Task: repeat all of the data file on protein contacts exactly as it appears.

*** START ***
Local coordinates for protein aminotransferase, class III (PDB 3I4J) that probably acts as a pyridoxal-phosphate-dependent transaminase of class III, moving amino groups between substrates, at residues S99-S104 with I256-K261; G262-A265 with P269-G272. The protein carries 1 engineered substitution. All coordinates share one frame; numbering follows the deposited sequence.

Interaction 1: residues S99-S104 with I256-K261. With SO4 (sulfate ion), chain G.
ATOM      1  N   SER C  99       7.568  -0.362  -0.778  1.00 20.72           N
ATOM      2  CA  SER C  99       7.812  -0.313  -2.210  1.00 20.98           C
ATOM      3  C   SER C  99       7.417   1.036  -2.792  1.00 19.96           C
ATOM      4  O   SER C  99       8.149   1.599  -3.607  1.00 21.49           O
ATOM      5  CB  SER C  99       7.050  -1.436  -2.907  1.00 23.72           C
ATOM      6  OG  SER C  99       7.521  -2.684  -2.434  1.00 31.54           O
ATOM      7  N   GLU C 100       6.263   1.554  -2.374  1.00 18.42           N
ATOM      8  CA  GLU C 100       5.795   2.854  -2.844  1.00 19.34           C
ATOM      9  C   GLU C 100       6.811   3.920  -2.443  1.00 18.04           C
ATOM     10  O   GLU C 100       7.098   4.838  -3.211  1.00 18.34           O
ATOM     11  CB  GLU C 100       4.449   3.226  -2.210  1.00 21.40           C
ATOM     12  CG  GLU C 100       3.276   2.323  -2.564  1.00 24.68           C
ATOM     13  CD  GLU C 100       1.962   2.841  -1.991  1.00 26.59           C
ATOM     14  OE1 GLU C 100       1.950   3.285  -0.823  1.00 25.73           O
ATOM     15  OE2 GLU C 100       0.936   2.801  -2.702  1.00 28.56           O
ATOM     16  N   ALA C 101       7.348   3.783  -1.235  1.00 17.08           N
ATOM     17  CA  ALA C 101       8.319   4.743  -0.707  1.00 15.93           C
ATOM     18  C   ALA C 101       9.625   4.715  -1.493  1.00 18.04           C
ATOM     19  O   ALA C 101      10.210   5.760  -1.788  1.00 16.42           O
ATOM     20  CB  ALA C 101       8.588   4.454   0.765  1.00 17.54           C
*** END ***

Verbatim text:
Local coordinates for protein aminotransferase, class III (PDB 3I4J) that probably acts as a pyridoxal-phosphate-dependent transaminase of class III, moving amino groups between substrates, at residues S99-S104 with I256-K261; G262-A265 with P269-G272. The protein carries 1 engineered substitution. All coordinates share one frame; numbering follows the deposited sequence.

Interaction 1: residues S99-S104 with I256-K261. With SO4 (sulfate ion), chain G.
ATOM      1  N   SER C  99       7.568  -0.362  -0.778  1.00 20.72           N
ATOM      2  CA  SER C  99       7.812  -0.313  -2.210  1.00 20.98           C
ATOM      3  C   SER C  99       7.417   1.036  -2.792  1.00 19.96           C
ATOM      4  O   SER C  99       8.149   1.599  -3.607  1.00 21.49           O
ATOM      5  CB  SER C  99       7.050  -1.436  -2.907  1.00 23.72           C
ATOM      6  OG  SER C  99       7.521  -2.684  -2.434  1.00 31.54           O
ATOM      7  N   GLU C 100       6.263   1.554  -2.374  1.00 18.42           N
ATOM      8  CA  GLU C 100       5.795   2.854  -2.844  1.00 19.34           C
ATOM      9  C   GLU C 100       6.811   3.920  -2.443  1.00 18.04           C
ATOM     10  O   GLU C 100       7.098   4.838  -3.211  1.00 18.34           O
ATOM     11  CB  GLU C 100       4.449   3.226  -2.210  1.00 21.40           C
ATOM     12  CG  GLU C 100       3.276   2.323  -2.564  1.00 24.68           C
ATOM     13  CD  GLU C 100       1.962   2.841  -1.991  1.00 26.59           C
ATOM     14  OE1 GLU C 100       1.950   3.285  -0.823  1.00 25.73           O
ATOM     15  OE2 GLU C 100       0.936   2.801  -2.702  1.00 28.56           O
ATOM     16  N   ALA C 101       7.348   3.783  -1.235  1.00 17.08           N
ATOM     17  CA  ALA C 101       8.319   4.743  -0.707  1.00 15.93           C
ATOM     18  C   ALA C 101       9.625   4.715  -1.493  1.00 18.04           C
ATOM     19  O   ALA C 101      10.210   5.760  -1.788  1.00 16.42           O
ATOM     20  CB  ALA C 101       8.588   4.454   0.765  1.00 17.54           C